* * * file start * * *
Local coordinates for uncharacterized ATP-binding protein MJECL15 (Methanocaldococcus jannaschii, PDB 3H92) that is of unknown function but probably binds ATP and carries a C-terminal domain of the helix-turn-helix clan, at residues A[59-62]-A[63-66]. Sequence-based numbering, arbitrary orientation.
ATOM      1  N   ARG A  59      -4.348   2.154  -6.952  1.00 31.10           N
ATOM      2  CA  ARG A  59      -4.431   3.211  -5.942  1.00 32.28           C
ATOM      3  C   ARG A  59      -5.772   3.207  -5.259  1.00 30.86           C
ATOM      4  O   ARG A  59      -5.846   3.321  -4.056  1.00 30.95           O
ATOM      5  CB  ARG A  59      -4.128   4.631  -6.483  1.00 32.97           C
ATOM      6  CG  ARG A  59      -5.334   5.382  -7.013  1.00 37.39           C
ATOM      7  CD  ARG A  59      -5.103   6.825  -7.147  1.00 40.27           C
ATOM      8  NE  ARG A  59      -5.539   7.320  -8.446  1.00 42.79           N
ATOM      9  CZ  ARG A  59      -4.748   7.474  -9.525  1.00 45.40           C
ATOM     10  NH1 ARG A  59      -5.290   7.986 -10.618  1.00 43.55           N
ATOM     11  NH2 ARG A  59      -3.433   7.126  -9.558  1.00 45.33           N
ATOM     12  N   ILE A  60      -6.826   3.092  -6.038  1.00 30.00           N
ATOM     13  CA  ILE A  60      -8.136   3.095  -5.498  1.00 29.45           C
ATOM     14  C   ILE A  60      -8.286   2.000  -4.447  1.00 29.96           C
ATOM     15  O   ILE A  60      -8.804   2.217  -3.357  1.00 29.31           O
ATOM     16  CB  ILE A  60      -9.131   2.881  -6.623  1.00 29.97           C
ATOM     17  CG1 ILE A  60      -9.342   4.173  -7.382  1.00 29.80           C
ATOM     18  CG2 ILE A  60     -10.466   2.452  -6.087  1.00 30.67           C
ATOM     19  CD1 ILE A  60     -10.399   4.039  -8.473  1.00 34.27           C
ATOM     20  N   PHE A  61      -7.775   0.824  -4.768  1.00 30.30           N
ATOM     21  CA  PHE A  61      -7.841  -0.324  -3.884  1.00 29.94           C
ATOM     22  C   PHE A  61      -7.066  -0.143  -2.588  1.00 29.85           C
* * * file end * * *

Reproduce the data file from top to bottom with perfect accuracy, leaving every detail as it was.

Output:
Local coordinates for uncharacterized ATP-binding protein MJECL15 (Methanocaldococcus jannaschii, PDB 3H92) that is of unknown function but probably binds ATP and carries a C-terminal domain of the helix-turn-helix clan, at residues A[59-62]-A[63-66]. Sequence-based numbering, arbitrary orientation.
ATOM      1  N   ARG A  59      -4.348   2.154  -6.952  1.00 31.10           N
ATOM      2  CA  ARG A  59      -4.431   3.211  -5.942  1.00 32.28           C
ATOM      3  C   ARG A  59      -5.772   3.207  -5.259  1.00 30.86           C
ATOM      4  O   ARG A  59      -5.846   3.321  -4.056  1.00 30.95           O
ATOM      5  CB  ARG A  59      -4.128   4.631  -6.483  1.00 32.97           C
ATOM      6  CG  ARG A  59      -5.334   5.382  -7.013  1.00 37.39           C
ATOM      7  CD  ARG A  59      -5.103   6.825  -7.147  1.00 40.27           C
ATOM      8  NE  ARG A  59      -5.539   7.320  -8.446  1.00 42.79           N
ATOM      9  CZ  ARG A  59      -4.748   7.474  -9.525  1.00 45.40           C
ATOM     10  NH1 ARG A  59      -5.290   7.986 -10.618  1.00 43.55           N
ATOM     11  NH2 ARG A  59      -3.433   7.126  -9.558  1.00 45.33           N
ATOM     12  N   ILE A  60      -6.826   3.092  -6.038  1.00 30.00           N
ATOM     13  CA  ILE A  60      -8.136   3.095  -5.498  1.00 29.45           C
ATOM     14  C   ILE A  60      -8.286   2.000  -4.447  1.00 29.96           C
ATOM     15  O   ILE A  60      -8.804   2.217  -3.357  1.00 29.31           O
ATOM     16  CB  ILE A  60      -9.131   2.881  -6.623  1.00 29.97           C
ATOM     17  CG1 ILE A  60      -9.342   4.173  -7.382  1.00 29.80           C
ATOM     18  CG2 ILE A  60     -10.466   2.452  -6.087  1.00 30.67           C
ATOM     19  CD1 ILE A  60     -10.399   4.039  -8.473  1.00 34.27           C
ATOM     20  N   PHE A  61      -7.775   0.824  -4.768  1.00 30.30           N
ATOM     21  CA  PHE A  61      -7.841  -0.324  -3.884  1.00 29.94           C
ATOM     22  C   PHE A  61      -7.066  -0.143  -2.588  1.00 29.85           C